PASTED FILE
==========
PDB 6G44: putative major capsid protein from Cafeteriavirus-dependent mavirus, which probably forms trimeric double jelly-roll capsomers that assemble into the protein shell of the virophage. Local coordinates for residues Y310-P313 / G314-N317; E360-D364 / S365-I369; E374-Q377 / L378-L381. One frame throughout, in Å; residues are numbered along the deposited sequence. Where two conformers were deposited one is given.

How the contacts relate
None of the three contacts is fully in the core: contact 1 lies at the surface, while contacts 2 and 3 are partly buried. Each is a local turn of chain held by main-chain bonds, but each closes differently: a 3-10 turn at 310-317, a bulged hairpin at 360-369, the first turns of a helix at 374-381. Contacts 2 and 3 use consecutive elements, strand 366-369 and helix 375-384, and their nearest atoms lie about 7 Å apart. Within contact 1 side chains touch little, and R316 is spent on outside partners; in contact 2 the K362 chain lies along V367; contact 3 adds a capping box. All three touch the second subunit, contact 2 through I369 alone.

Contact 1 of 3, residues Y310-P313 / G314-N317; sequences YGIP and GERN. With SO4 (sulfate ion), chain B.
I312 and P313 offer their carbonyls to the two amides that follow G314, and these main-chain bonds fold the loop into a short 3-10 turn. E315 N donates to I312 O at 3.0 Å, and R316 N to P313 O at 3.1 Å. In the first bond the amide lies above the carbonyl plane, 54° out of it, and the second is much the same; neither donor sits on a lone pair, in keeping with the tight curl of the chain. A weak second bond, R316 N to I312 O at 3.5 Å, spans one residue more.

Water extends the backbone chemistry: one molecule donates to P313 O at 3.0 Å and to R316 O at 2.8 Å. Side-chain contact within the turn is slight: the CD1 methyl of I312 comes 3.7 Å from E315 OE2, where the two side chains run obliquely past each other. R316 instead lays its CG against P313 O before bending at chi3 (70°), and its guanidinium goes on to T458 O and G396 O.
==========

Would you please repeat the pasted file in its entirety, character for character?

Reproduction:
PDB 6G44: putative major capsid protein from Cafeteriavirus-dependent mavirus, which probably forms trimeric double jelly-roll capsomers that assemble into the protein shell of the virophage. Local coordinates for residues Y310-P313 / G314-N317; E360-D364 / S365-I369; E374-Q377 / L378-L381. One frame throughout, in Å; residues are numbered along the deposited sequence. Where two conformers were deposited one is given.

How the contacts relate
None of the three contacts is fully in the core: contact 1 lies at the surface, while contacts 2 and 3 are partly buried. Each is a local turn of chain held by main-chain bonds, but each closes differently: a 3-10 turn at 310-317, a bulged hairpin at 360-369, the first turns of a helix at 374-381. Contacts 2 and 3 use consecutive elements, strand 366-369 and helix 375-384, and their nearest atoms lie about 7 Å apart. Within contact 1 side chains touch little, and R316 is spent on outside partners; in contact 2 the K362 chain lies along V367; contact 3 adds a capping box. All three touch the second subunit, contact 2 through I369 alone.

Contact 1 of 3, residues Y310-P313 / G314-N317; sequences YGIP and GERN. With SO4 (sulfate ion), chain B.
I312 and P313 offer their carbonyls to the two amides that follow G314, and these main-chain bonds fold the loop into a short 3-10 turn. E315 N donates to I312 O at 3.0 Å, and R316 N to P313 O at 3.1 Å. In the first bond the amide lies above the carbonyl plane, 54° out of it, and the second is much the same; neither donor sits on a lone pair, in keeping with the tight curl of the chain. A weak second bond, R316 N to I312 O at 3.5 Å, spans one residue more.

Water extends the backbone chemistry: one molecule donates to P313 O at 3.0 Å and to R316 O at 2.8 Å. Side-chain contact within the turn is slight: the CD1 methyl of I312 comes 3.7 Å from E315 OE2, where the two side chains run obliquely past each other. R316 instead lays its CG against P313 O before bending at chi3 (70°), and its guanidinium goes on to T458 O and G396 O.